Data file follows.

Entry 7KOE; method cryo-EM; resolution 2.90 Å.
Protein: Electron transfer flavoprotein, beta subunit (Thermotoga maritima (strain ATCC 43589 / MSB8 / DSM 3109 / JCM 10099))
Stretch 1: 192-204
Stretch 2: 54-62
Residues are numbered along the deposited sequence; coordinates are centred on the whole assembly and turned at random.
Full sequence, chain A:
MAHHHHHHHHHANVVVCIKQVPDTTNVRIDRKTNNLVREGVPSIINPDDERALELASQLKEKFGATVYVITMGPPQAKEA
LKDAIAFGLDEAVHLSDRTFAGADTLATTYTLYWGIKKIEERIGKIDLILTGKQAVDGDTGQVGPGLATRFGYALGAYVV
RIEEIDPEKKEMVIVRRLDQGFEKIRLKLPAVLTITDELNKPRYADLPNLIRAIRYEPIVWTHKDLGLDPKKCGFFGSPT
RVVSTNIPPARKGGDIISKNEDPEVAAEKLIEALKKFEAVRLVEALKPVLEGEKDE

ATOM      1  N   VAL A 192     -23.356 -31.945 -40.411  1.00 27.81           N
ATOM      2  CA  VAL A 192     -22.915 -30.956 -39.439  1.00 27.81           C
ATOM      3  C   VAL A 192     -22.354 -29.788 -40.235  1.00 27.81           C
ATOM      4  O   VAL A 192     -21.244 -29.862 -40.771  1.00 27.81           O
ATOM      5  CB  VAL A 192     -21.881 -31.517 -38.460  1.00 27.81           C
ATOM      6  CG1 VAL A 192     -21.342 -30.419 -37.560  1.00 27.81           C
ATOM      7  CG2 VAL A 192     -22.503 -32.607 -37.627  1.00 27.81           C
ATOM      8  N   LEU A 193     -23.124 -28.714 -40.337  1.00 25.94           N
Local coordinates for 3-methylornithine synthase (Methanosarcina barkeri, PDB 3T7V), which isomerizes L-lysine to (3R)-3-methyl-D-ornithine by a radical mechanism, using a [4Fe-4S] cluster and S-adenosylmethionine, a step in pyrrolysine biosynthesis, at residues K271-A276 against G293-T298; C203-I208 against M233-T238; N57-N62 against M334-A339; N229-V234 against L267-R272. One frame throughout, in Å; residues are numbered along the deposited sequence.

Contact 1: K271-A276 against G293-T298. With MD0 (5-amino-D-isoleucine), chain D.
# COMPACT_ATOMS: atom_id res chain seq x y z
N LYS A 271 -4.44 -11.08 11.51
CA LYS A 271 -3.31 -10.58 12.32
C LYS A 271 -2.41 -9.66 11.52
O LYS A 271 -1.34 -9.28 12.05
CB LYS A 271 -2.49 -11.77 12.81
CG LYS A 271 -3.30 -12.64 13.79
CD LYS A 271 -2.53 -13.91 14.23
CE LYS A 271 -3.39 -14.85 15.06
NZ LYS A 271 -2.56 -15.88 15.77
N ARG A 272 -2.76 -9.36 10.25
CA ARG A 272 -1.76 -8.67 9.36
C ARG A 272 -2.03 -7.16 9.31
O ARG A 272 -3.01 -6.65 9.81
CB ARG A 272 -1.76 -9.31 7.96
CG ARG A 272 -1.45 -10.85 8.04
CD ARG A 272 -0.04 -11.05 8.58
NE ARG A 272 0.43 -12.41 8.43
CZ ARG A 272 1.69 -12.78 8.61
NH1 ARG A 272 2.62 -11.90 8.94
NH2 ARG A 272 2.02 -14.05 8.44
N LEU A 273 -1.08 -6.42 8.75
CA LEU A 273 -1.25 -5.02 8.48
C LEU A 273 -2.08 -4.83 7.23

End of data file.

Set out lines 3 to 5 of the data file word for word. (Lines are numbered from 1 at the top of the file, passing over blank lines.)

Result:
Stretch 1: 192-204
Stretch 2: 54-62
Residues are numbered along the deposited sequence; coordinates are centred on the whole assembly and turned at random.